Pollinator Conservation through grassland restoration at Panola Mt

 

The Conservation Department at the Atlanta Botanical Garden has been working with partners and other organizations for more than 20 years, in restoring habitats, conducting research on endangered plant species, and ways to reproduce and establish them into their natural habitat.

Panola Mountain State Park is just one of many partners who has benefited from our Conservation efforts through the years.

On April 29, in coordination with Panola Mountain State Park Manager Wayne R. Fuller, DNR-GA Northern Resource Manager Phil Delestrez, US-Fish and Wildlife Service Biologist Deborah Harris (who provided the funding), and Atlanta Botanical Garden Pollinator Garden Coordinator Melina Lozano Durán, we planted around 200 plants, all of them pollinator friendly. Luckily for us, we had the fantastic help from Troop 106 of the Cub Scouts Pack 21.

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Phil Delestrez giving a brief explanation of how planting should be done. He positioned all plants by groups after plants were delivered to the park

 

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Troop 106 of the Cub Scouts Pack 21, learning through planting on a restored area for pollinator insects!

 

30 Symphyotrichum novae angliae – New England Aster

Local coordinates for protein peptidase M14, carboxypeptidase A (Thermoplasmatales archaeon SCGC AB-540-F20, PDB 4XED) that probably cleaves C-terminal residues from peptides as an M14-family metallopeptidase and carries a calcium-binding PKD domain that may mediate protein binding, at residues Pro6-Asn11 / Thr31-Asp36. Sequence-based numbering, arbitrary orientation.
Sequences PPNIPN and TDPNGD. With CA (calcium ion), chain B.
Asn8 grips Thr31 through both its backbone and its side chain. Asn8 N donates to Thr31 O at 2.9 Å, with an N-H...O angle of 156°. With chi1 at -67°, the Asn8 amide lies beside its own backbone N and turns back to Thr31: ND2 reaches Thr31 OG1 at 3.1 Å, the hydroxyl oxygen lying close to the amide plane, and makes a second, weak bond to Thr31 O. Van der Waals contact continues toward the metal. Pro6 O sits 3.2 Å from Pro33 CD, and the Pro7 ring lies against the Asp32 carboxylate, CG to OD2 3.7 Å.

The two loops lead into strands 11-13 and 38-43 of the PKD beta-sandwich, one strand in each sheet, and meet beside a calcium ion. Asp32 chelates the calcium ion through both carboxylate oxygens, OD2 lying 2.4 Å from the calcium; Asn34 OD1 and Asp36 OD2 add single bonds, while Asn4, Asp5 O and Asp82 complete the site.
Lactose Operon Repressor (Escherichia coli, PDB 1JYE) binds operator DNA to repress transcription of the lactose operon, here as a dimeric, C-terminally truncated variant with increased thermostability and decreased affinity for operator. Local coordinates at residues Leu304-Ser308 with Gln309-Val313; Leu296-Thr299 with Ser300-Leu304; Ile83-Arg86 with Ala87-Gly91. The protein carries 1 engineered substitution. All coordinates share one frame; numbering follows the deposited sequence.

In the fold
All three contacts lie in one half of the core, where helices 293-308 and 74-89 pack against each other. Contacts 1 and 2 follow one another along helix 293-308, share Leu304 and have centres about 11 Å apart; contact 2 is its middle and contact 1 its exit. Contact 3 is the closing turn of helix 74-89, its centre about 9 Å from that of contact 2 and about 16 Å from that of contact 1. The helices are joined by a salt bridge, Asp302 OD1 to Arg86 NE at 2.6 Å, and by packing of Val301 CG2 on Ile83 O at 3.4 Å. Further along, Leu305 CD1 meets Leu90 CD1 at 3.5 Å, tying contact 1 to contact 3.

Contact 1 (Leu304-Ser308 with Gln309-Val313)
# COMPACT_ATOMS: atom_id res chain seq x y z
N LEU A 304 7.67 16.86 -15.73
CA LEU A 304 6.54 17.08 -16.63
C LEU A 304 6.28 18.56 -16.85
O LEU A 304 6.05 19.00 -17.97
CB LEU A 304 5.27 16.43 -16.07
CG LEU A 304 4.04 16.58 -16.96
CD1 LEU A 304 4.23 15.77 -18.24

20 Muhlenbergia capillaris – pink muhlygrass
5 Asclepias verticillata – whorled milkweed
13 Aquilegia canadensis – Eastern red columbine
50 Rudbekia fulgida – orange coneflower
57 Asclepias tuberosa – butterfly weed
3 Baptisia alba – false indigo
5 Eutrochium fistulosum – Joe-pyeweed
6 Monarda punctata – spotted beebalm
6 Vernonia noveborascensis – ironweed
6 Yucca filamentosa – Adam’s needle
6 Coreopsis grandiflora – large-flowered tickseed

This short plant list will benefit several insect pollinator species like bees, flies, and butterflies. It will equally help birds like hummingbirds which are pollinators and eat insects as part of their diets.

The Power Flight is a grassland restoration area that came to be part of Panola Mountain State Park in 2001 through a River Care 2000 grant. It had a total acreage of 180 acres and used to be a fescue pasture land.  In 2001 Elaine Nash from the Native Plant Society and Phil started restoring the hill top. Between 2005-2006 Nathan Klaus from NRCS (Non-Game Conservation Section) took over the project and started eliminating exotic plants and restoring grass through the use of prescribed fire to maintain the ecology of the area.

This area is used for bird-watching, butterfly walks, and dragonfly programs, “It is also a unique outdoor classroom to discuss native grassland and meadows” Phil Delestrez commented.

Planting was done in about a 5-acre area. We will be monitoring the plants, especially Asclepias tuberosa, which is a plant species of importance for the Monarch butterfly.